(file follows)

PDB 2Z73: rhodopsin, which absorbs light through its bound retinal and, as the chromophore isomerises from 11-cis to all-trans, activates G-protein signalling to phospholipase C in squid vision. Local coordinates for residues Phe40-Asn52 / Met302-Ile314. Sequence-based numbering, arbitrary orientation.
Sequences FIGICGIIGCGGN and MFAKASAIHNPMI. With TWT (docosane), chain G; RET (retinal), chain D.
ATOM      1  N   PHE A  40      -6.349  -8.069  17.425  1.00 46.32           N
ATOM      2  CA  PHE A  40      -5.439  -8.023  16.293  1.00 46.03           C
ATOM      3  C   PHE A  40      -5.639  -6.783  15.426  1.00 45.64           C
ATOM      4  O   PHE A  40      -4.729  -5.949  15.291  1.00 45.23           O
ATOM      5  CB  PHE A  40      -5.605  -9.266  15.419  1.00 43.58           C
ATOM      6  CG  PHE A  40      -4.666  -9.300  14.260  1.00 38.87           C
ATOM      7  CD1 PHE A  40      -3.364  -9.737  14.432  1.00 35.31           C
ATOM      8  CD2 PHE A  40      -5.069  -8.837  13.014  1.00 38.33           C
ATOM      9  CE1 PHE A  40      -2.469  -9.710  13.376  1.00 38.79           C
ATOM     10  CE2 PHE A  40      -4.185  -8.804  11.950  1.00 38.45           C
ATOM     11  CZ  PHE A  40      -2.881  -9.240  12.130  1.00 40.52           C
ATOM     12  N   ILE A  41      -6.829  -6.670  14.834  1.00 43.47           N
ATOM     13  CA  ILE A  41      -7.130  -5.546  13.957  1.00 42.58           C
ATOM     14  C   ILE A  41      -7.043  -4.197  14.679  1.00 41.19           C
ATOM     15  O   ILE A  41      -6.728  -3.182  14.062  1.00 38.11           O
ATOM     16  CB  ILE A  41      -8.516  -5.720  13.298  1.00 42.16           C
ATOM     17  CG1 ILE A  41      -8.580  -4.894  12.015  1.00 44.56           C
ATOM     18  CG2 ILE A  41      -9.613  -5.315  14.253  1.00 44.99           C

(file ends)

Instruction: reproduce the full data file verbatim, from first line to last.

PDB 2Z73: rhodopsin, which absorbs light through its bound retinal and, as the chromophore isomerises from 11-cis to all-trans, activates G-protein signalling to phospholipase C in squid vision. Local coordinates for residues Phe40-Asn52 / Met302-Ile314. Sequence-based numbering, arbitrary orientation.
Sequences FIGICGIIGCGGN and MFAKASAIHNPMI. With TWT (docosane), chain G; RET (retinal), chain D.
ATOM      1  N   PHE A  40      -6.349  -8.069  17.425  1.00 46.32           N
ATOM      2  CA  PHE A  40      -5.439  -8.023  16.293  1.00 46.03           C
ATOM      3  C   PHE A  40      -5.639  -6.783  15.426  1.00 45.64           C
ATOM      4  O   PHE A  40      -4.729  -5.949  15.291  1.00 45.23           O
ATOM      5  CB  PHE A  40      -5.605  -9.266  15.419  1.00 43.58           C
ATOM      6  CG  PHE A  40      -4.666  -9.300  14.260  1.00 38.87           C
ATOM      7  CD1 PHE A  40      -3.364  -9.737  14.432  1.00 35.31           C
ATOM      8  CD2 PHE A  40      -5.069  -8.837  13.014  1.00 38.33           C
ATOM      9  CE1 PHE A  40      -2.469  -9.710  13.376  1.00 38.79           C
ATOM     10  CE2 PHE A  40      -4.185  -8.804  11.950  1.00 38.45           C
ATOM     11  CZ  PHE A  40      -2.881  -9.240  12.130  1.00 40.52           C
ATOM     12  N   ILE A  41      -6.829  -6.670  14.834  1.00 43.47           N
ATOM     13  CA  ILE A  41      -7.130  -5.546  13.957  1.00 42.58           C
ATOM     14  C   ILE A  41      -7.043  -4.197  14.679  1.00 41.19           C
ATOM     15  O   ILE A  41      -6.728  -3.182  14.062  1.00 38.11           O
ATOM     16  CB  ILE A  41      -8.516  -5.720  13.298  1.00 42.16           C
ATOM     17  CG1 ILE A  41      -8.580  -4.894  12.015  1.00 44.56           C
ATOM     18  CG2 ILE A  41      -9.613  -5.315  14.253  1.00 44.99           C